Columbia Chainless Bicycle Poster
This lithographed poster in Art Nouveau style advertised a gear-driven bicycle made by Pope Manufacturing Company in Hartford. The blank area at the bottom was for local vendors to add their own information.
Pope had been making bicycles in Hartford since 1878, but early high-wheelers were expensive and difficult to ride. It was only when Pope began producing “safety bicycles” with two wheels the same size that bicycles became practical and safe for women and children too. At the height of the bicycle craze in the 1890s, Pope was the city’s largest employer, with 4,000 workers producing 600 bicycles a day.
Susan B. Anthony once claimed, “The bicycle has done more for the emancipation of women than anything else in the world.” Bicycle riding was recommended as healthful exercise but would have been impossible in tight corsets and floor-length skirts. The loose-fitting trousers promoted by Amelia Bloomer had once been criticized as indecent, but the bicycle’s new popularity brought divided skirts and bloomers into mainstream fashion.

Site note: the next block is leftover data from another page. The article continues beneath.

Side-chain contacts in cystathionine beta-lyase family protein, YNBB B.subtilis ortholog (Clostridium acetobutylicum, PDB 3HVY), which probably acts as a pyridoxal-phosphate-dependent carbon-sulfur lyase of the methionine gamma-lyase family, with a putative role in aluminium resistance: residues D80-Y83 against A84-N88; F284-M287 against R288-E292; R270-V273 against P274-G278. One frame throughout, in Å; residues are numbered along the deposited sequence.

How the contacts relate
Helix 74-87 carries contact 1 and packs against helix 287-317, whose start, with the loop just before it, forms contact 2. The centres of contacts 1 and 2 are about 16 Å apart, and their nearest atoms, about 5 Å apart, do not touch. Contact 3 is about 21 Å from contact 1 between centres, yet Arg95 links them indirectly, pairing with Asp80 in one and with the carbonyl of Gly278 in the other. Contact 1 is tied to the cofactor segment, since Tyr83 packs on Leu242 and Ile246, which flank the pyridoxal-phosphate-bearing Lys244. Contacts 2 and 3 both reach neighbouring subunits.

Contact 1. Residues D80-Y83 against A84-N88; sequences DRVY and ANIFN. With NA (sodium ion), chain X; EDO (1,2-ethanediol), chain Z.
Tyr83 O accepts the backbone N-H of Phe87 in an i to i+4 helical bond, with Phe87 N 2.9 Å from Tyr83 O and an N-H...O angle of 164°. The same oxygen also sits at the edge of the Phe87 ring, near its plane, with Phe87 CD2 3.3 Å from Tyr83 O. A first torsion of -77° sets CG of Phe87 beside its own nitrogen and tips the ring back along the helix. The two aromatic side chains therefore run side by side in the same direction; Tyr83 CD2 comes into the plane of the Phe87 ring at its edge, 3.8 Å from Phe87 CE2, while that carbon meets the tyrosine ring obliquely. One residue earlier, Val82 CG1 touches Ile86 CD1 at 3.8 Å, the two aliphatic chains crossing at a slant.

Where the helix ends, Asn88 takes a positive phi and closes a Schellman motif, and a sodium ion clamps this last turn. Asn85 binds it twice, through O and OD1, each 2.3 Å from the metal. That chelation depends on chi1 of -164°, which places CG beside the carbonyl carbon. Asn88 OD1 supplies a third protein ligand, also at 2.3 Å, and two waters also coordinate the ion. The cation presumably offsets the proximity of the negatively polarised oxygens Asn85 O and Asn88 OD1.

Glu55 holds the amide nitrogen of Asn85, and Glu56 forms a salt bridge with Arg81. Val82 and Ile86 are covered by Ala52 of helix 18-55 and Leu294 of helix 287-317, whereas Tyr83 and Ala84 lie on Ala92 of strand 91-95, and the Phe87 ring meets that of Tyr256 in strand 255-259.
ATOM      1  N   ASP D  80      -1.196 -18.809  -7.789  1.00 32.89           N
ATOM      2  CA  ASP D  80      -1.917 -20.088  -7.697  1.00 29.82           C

Bottom left image: Ladies Cycle Club of Hartford, 1890. Gift of Honiss Oyster House Company, 1982.80.61B.